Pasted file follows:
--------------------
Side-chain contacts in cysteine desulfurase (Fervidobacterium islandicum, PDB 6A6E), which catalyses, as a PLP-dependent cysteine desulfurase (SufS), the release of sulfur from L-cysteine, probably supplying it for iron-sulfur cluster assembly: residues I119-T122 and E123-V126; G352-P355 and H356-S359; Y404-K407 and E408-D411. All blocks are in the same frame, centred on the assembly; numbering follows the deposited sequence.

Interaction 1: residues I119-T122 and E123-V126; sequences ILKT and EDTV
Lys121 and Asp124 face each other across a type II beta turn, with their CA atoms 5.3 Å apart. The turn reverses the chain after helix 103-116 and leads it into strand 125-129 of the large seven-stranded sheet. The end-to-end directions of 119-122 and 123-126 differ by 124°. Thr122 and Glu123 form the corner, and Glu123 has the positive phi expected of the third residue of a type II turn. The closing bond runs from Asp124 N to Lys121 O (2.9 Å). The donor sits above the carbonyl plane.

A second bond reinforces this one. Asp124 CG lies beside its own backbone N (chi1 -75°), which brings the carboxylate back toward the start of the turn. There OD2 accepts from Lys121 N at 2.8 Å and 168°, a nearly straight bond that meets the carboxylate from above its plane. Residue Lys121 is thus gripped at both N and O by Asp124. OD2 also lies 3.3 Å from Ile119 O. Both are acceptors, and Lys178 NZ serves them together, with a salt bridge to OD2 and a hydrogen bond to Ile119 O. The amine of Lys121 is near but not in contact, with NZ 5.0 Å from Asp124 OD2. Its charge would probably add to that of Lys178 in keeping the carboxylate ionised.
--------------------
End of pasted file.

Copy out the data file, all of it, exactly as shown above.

Side-chain contacts in cysteine desulfurase (Fervidobacterium islandicum, PDB 6A6E), which catalyses, as a PLP-dependent cysteine desulfurase (SufS), the release of sulfur from L-cysteine, probably supplying it for iron-sulfur cluster assembly: residues I119-T122 and E123-V126; G352-P355 and H356-S359; Y404-K407 and E408-D411. All blocks are in the same frame, centred on the assembly; numbering follows the deposited sequence.

Interaction 1: residues I119-T122 and E123-V126; sequences ILKT and EDTV
Lys121 and Asp124 face each other across a type II beta turn, with their CA atoms 5.3 Å apart. The turn reverses the chain after helix 103-116 and leads it into strand 125-129 of the large seven-stranded sheet. The end-to-end directions of 119-122 and 123-126 differ by 124°. Thr122 and Glu123 form the corner, and Glu123 has the positive phi expected of the third residue of a type II turn. The closing bond runs from Asp124 N to Lys121 O (2.9 Å). The donor sits above the carbonyl plane.

A second bond reinforces this one. Asp124 CG lies beside its own backbone N (chi1 -75°), which brings the carboxylate back toward the start of the turn. There OD2 accepts from Lys121 N at 2.8 Å and 168°, a nearly straight bond that meets the carboxylate from above its plane. Residue Lys121 is thus gripped at both N and O by Asp124. OD2 also lies 3.3 Å from Ile119 O. Both are acceptors, and Lys178 NZ serves them together, with a salt bridge to OD2 and a hydrogen bond to Ile119 O. The amine of Lys121 is near but not in contact, with NZ 5.0 Å from Asp124 OD2. Its charge would probably add to that of Lys178 in keeping the carboxylate ionised.